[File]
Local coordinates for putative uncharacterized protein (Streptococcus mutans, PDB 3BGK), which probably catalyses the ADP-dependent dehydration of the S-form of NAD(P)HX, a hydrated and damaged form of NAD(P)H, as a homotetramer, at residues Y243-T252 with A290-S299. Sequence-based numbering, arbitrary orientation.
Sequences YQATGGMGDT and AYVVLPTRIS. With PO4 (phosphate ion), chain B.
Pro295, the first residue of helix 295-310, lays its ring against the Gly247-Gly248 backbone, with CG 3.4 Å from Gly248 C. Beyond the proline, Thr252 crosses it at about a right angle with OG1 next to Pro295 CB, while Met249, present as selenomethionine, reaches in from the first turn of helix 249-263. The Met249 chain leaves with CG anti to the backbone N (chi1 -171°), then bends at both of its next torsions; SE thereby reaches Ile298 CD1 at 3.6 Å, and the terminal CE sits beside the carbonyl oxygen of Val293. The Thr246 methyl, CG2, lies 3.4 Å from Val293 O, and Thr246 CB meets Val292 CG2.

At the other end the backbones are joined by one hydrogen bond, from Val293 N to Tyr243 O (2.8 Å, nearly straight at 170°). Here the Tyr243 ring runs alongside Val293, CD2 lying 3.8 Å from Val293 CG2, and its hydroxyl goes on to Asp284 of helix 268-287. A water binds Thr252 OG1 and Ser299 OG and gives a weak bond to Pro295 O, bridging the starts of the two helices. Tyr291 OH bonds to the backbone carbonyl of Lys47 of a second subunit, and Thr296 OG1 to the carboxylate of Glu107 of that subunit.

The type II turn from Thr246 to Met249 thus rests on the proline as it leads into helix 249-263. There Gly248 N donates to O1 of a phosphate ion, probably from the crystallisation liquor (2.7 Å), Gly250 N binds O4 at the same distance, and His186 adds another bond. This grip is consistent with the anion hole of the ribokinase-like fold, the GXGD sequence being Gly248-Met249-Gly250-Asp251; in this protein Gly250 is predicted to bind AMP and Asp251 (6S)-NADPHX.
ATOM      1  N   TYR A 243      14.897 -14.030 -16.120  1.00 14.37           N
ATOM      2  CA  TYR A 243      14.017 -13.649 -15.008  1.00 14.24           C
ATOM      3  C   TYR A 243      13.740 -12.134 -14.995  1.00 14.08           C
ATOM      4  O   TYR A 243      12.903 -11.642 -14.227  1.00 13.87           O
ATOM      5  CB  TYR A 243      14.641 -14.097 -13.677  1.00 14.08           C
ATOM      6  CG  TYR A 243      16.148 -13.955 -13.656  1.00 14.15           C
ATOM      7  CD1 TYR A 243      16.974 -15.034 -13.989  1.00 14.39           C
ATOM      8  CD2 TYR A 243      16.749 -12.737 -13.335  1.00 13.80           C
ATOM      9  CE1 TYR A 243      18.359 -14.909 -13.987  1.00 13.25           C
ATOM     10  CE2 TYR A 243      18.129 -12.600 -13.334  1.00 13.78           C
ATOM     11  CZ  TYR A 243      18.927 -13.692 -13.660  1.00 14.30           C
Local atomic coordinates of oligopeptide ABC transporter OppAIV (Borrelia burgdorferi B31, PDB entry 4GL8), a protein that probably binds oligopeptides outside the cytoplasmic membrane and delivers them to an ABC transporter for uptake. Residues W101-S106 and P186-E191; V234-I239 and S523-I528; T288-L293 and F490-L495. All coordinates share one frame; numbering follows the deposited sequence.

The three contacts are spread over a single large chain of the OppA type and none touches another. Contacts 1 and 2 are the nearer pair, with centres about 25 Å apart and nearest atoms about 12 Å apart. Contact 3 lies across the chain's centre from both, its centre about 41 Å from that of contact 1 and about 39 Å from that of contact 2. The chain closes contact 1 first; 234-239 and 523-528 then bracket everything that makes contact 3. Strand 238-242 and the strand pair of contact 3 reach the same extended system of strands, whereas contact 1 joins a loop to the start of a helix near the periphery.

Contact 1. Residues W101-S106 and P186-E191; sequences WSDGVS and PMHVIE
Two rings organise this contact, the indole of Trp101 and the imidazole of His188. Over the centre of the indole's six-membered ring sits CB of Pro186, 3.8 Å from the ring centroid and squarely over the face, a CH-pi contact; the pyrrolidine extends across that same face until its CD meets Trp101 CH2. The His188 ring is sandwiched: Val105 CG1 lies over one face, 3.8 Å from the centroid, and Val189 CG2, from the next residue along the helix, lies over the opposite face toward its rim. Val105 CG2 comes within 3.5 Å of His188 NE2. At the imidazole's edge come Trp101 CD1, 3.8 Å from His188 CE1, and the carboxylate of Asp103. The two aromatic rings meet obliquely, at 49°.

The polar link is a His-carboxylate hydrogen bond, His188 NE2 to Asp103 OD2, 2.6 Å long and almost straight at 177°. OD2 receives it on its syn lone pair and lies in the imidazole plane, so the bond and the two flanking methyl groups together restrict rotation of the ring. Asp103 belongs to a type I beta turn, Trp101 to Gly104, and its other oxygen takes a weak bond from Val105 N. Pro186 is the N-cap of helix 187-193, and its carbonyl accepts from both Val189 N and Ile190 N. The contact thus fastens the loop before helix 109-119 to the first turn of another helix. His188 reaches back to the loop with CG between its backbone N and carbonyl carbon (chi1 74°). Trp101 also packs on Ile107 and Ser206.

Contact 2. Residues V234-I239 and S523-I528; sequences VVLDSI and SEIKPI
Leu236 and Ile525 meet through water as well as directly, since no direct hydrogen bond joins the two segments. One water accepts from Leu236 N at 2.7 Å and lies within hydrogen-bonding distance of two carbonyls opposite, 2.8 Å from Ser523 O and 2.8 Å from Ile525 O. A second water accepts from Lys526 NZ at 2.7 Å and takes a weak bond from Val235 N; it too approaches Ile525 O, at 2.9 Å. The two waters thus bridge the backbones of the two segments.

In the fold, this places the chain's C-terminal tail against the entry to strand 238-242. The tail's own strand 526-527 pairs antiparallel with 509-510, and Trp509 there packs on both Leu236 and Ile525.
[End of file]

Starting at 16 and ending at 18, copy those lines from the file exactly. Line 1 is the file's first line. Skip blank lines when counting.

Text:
ATOM     11  CZ  TYR A 243      18.927 -13.692 -13.660  1.00 14.30           C
Local atomic coordinates of oligopeptide ABC transporter OppAIV (Borrelia burgdorferi B31, PDB entry 4GL8), a protein that probably binds oligopeptides outside the cytoplasmic membrane and delivers them to an ABC transporter for uptake. Residues W101-S106 and P186-E191; V234-I239 and S523-I528; T288-L293 and F490-L495. All coordinates share one frame; numbering follows the deposited sequence.

The three contacts are spread over a single large chain of the OppA type and none touches another. Contacts 1 and 2 are the nearer pair, with centres about 25 Å apart and nearest atoms about 12 Å apart. Contact 3 lies across the chain's centre from both, its centre about 41 Å from that of contact 1 and about 39 Å from that of contact 2. The chain closes contact 1 first; 234-239 and 523-528 then bracket everything that makes contact 3. Strand 238-242 and the strand pair of contact 3 reach the same extended system of strands, whereas contact 1 joins a loop to the start of a helix near the periphery.